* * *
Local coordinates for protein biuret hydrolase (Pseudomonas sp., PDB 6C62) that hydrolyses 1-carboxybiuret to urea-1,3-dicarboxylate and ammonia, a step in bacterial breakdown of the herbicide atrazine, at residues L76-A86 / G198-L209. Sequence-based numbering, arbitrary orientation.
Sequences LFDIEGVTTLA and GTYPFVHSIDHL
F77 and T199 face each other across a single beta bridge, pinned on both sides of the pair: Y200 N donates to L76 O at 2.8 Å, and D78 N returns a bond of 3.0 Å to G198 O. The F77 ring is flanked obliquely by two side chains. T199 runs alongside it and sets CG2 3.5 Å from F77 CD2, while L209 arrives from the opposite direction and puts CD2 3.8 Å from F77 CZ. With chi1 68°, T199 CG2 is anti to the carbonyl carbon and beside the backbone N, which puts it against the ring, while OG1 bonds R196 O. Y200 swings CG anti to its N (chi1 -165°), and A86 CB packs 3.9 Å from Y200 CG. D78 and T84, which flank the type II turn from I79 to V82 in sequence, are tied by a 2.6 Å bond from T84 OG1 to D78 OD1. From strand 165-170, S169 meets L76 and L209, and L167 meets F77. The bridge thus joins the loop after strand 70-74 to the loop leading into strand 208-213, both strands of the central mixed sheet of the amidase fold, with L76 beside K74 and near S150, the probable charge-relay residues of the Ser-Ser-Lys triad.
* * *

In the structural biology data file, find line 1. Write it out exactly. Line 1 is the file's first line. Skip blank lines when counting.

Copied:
Local coordinates for protein biuret hydrolase (Pseudomonas sp., PDB 6C62) that hydrolyses 1-carboxybiuret to urea-1,3-dicarboxylate and ammonia, a step in bacterial breakdown of the herbicide atrazine, at residues L76-A86 / G198-L209. Sequence-based numbering, arbitrary orientation.